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Franz LISZT (1811-1886)
A Faust Symphony - in three character portraits (after Goethe) (1854-57 rev.1880) [71:10]
Charles Bressler (tenor)
Choral Art Society
New York Philharmonic/Leonard Bernstein
rec. New York, 1964
SONY 88697 857572 [71:10]

Experience Classicsonline



This is a welcome DSD reissue of an acclaimed recording first issued on Columbia Masterworks LP M2S-699.

A later Leonard Bernstein performance of this important large-scale work, again very well received, was recorded with the Boston Symphony Orchestra, Tanglewood Festival Chorus and Kenneth Riegel (tenor) in 1976. The Boston recording is the DVD (Euroarts 2072078) recorded live at Symphony Hall, Boston on 26 July 1976. I will compare these performances.

Liszt’s indulgent and weighty Faust Symphony lies in a direct line between Berlioz’s Symphonie fantastique and the Late-Romanticism of Wagner (Tristan und Isolde) and Richard Strauss (Don Juan); not to mention the many composers they influenced. An extension of that line continues among the composers of Hollywood’s Golden Age including Franz Waxman’s Prince Valiant and even Bernard Herrmann’s Vertigo music. It was they who preserved the traditions of the European Late-Romantic style against the atonal tide.

It was Berlioz who introduced the inspiration of Faust to his friend Liszt. Berlioz had composed his La damnation de Faust in 1846 only eight years earlier. Berlioz’s intensely dramatic composition followed the same indulgent style of his own Symphonie fantastique of 1830. Liszt was to follow suit with his view of Faust – wrought in the same melodramatic mould. His highly chromatic Faust music pushes towards the edge of atonality. Note the full title of this work; it is intended as a series of three character studies rather than a blow-by-blow account of Goethe’s narrative. So as not to weigh down this review, I recommend the very good essay on Wikipedia which goes into detail about the work’s inspiration including the Weimar connection, the Symphony’s structure and instrumentation, performance history and transcriptions.

The extensive first movement introduces many of the work’s themes and motifs that will appear in various guises throughout. Liszt utilises the process of thematic transformation to masterly effect. This portrait of Faust - which some observers have suggested is something of Liszt’s self-portrait - reflects Faust’s gloomy reveries in old age, his disappointments and regrets and, in the most exciting and passionate passages, his lusting after adventure, heroism and his thirst for sexual gratification. It’s all vividly sketched. The second movement is more serene, a portrait of Gretchen’s purity and innocence that turns to voluptuous yearning as the corrupting influence of Faust grows in her heart. The final portrait of Mephistopheles is sardonic and slippery sly. The music is tremendously exciting – a presto ride to damnation segueing into the choral finale with the loving spirit of the Eternal Female triumphant as proclaimed by choir and tenor soloist. A forceful organ pedal swell brings the work to a close.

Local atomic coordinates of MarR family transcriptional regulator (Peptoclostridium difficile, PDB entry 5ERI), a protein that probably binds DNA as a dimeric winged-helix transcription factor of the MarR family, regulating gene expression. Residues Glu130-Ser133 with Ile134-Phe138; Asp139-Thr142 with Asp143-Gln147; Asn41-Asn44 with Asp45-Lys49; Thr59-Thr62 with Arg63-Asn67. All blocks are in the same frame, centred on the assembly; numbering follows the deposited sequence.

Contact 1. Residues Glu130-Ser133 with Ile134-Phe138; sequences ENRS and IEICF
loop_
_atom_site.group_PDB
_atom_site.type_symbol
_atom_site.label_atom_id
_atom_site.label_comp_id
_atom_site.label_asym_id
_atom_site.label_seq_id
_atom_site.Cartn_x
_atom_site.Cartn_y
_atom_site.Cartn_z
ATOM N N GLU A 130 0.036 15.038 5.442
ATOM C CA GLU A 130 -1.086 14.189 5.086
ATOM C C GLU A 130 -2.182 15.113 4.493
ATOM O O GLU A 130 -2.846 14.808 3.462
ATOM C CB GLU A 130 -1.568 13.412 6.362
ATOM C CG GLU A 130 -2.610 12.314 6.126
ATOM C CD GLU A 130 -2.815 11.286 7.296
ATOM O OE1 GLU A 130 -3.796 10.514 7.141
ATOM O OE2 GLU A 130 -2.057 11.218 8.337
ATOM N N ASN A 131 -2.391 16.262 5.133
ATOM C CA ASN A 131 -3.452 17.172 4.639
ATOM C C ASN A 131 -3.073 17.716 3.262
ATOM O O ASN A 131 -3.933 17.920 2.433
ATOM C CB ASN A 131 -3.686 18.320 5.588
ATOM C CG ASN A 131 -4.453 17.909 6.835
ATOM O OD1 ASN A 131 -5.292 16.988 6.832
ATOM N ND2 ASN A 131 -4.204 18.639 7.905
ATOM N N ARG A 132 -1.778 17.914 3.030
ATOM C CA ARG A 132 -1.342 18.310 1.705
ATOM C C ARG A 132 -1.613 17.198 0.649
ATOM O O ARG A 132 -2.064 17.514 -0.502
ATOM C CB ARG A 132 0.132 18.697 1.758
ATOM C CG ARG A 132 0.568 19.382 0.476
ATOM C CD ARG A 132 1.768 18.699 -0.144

Leonard Bernstein’s recordings of Liszt’s Faust Symphony 1964
CD
1976
DVD
I – Faust: Lento assai – Allegro impetuoso –
Allegro agitato ed appassionato assai
27:29 30:16
II - Gretchen: Andante soave 20:51 23:19
III - Mephistopheles and Final Chorus mysticus: Allegro vivace, ironic 22:50 25:58


With such a dynamic work as this there is no point in approaching it faint-heartedly. Bernstein lets it rip. His 1964 performance is delivered with white heat passion. It’s a crack performance with thrills that make the hair stand on end. The tiniest detail is as clear as a gnat’s kneecap in this digitally mastered Sony reissue. The only fly in the ointment, as far as this reviewer is concerned, is the rather odd nasally-sounding timbre of Charles Bressler’s voice. There are no such reservations about Kenneth Riegel in the later, 1976 performance which also has plenty of attack but is a little more expansive, allowing more detail to be heard through the complex texture. Also the DVD allows one to appreciate the instrumentation more. It is interesting to watch Bernstein’s animated conducting: the tense crouching, the springs, the leaps and all that emotion etched on his face. Yet the white heat roller-coaster thrills of the 1964 recording tip the balance for me.

Ian Lace

 

 

 

 

 

 

 

 

 

 

 

 

 

 

 

 

 

 

 

 

 

 

 

 

 

 

 

 

 

 

 

 

 

 

 

 

 

 

 

 

 

 

 

 

 

 

 

 

 

 

 

 

 

 

 

 

 

 

 

 

 

 

 

 


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